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Richard Dawkins

Clinton Richard Dawkins /ˈdɔːkɨnz/, DSc, FRS, FRSL (born 26 March 1941) is an English[2] ethologist, evolutionary biologist,[3] and writer. He is an emeritus fellow of New College, Oxford,[4] and was the University of Oxford's Professor for Public Understanding of Science from 1995 until 2008.[5] Dawkins came to prominence with his 1976 book The Selfish Gene, which popularised the gene-centred view of evolution and introduced the term meme. In 1982, he introduced into evolutionary biology the influential concept that the phenotypic effects of a gene are not necessarily limited to an organism's body, but can stretch far into the environment, including the bodies of other organisms; this concept is presented in his book The Extended Phenotype.[6] Dawkins is an atheist, a vice president of the British Humanist Association, and a supporter of the Brights movement.[7] He is well known for his criticism of creationism and intelligent design. Background[edit] Kenya[edit] Education[edit] Work[edit]

http://en.wikipedia.org/wiki/Richard_Dawkins

Related:  Outside the Box

Penn Jillette Early life[edit] Jillette was born in Greenfield, Massachusetts. His mother, Valda R. Jillette (née Parks; 1909–2000),[2] was a secretary, and his father, Samuel Herbert Jillette (1912–1999),[2] worked at Greenfield's Franklin County Jail.[3][4][5] Penn became an atheist in his early teens after reading the Bible and was subsequently asked to leave the church after asking questions in a youth group that also made skeptics of his peers.[6] Jillette became disenchanted with traditional illusionist acts that presented the craft as authentic magic, such as The Amazing Kreskin on The Tonight Show Starring Johnny Carson. At age eighteen, he saw a show by illusionist James Randi, and became enamored of his approach to magic that openly acknowledged deception as entertainment rather than a mysterious supernatural power.

Doug Stanhope Douglas Gene "Doug" Stanhope (born March 25, 1967) is an American stand-up comedian, actor and author known for his abrasive, controversial comedy style and libertarian political views. Life and career[edit] He has made appearances at several major comedy festivals, including the Montreal Just For Laughs, US Comedy Arts Festival in Aspen, Colorado, the Chicago Comedy Festival and the Edinburgh Festival Fringe in Scotland, where he won the Strathmore Press Award in 2002.[citation needed] Stanhope was the winner of the 1995 San Francisco International Comedy Competition where he edged out Dane Cook in a three-week contest.[2] On September 25, 2008, Stanhope appeared as a guest panelist on the Channel 4 programme 8 Out of 10 Cats whilst touring in London.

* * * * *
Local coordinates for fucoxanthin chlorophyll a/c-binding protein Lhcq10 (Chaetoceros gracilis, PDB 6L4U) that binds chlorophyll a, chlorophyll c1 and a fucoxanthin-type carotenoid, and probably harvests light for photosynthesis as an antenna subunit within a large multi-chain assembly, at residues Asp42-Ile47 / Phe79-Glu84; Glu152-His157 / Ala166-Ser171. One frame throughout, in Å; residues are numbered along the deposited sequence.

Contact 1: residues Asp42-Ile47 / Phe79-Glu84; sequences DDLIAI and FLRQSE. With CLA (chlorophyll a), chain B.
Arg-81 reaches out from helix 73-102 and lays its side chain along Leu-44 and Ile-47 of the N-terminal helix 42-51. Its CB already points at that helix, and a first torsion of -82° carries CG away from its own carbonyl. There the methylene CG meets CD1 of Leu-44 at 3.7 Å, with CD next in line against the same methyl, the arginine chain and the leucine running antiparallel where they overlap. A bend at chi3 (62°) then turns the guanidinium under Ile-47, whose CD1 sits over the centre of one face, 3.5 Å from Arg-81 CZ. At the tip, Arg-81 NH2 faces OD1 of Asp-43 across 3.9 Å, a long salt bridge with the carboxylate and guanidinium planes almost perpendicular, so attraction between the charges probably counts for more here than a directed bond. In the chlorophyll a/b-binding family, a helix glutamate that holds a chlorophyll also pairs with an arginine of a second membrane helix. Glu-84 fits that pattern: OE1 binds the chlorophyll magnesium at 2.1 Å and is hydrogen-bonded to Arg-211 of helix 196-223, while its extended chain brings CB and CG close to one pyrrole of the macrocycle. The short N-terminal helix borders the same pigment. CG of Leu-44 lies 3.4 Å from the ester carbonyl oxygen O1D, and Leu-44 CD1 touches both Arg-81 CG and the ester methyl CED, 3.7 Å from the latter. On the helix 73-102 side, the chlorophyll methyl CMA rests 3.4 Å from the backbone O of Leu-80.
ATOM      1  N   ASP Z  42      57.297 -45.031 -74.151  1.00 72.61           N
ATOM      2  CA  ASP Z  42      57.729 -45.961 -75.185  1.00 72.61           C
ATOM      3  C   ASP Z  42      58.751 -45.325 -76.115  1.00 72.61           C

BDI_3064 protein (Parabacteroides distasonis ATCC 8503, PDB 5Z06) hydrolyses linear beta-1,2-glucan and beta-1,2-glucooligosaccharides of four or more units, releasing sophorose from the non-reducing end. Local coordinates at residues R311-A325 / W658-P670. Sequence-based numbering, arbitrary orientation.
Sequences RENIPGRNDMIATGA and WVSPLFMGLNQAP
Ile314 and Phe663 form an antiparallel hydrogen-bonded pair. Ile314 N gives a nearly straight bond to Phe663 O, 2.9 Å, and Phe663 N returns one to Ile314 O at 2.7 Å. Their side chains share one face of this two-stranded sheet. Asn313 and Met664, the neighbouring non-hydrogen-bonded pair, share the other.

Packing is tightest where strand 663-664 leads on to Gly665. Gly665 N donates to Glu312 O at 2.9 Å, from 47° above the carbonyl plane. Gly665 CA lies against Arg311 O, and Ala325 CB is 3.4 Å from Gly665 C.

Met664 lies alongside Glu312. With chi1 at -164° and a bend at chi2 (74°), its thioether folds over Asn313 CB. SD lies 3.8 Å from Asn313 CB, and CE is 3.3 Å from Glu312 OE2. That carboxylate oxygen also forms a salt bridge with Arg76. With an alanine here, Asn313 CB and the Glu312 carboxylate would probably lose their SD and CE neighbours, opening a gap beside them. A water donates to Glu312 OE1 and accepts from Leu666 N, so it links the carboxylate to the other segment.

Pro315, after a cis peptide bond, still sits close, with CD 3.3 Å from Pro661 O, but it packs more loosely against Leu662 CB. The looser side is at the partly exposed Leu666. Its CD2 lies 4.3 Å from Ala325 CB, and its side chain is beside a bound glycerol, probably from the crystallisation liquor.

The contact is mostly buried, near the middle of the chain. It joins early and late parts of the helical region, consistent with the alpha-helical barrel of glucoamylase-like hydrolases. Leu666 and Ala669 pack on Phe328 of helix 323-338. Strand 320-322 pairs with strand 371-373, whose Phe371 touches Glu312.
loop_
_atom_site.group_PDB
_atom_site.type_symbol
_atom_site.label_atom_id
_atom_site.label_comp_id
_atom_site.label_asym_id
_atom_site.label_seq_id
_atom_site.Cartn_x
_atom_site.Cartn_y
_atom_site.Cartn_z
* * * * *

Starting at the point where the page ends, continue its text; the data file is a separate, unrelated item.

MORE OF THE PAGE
Sam Harris (author) Samuel B. "Sam" Harris (born April 9, 1967)[2] is an American author, philosopher, and neuroscientist. He is the co-founder and CEO of Project Reason.[3] He is the author of The End of Faith, which was published in 2004 and appeared on The New York Times Best Seller list for 33 weeks. The book also won the PEN/Martha Albrand Award for First Nonfiction in 2005.[4] In 2006, Harris published the book Letter to a Christian Nation as a response to criticism of The End of Faith. This work was followed by The Moral Landscape, published in 2010, his long-form essay Lying in 2011, and the short book Free Will in 2012. Harris grew up in a secular home in Los Angeles, and is the son of the TV producer Susan Harris,[9] and actor Berkeley Harris.

Peter Singer On two occasions Singer served as chair of the philosophy department at Monash University, where he founded its Centre for Human Bioethics. In 1996 he stood unsuccessfully as a Greens candidate for the Australian Senate. In 2004 he was recognised as the Australian Humanist of the Year by the Council of Australian Humanist Societies, and in June 2012 was named a Companion of the Order of Australia for his services to philosophy and bioethics.[2] He serves on the Advisory Board of Incentives for Global Health, the NGO formed to develop the Health Impact Fund proposal. He was voted one of Australia's ten most influential public intellectuals in 2006.[3] Singer currently serves on the advisory board of Academics Stand Against Poverty (ASAP). Life and career[edit] Singer's parents were Viennese Jews who emigrated to Australia from Vienna in 1938, after Austria's annexation by Nazi Germany.[4] They settled in Melbourne, where Singer was born.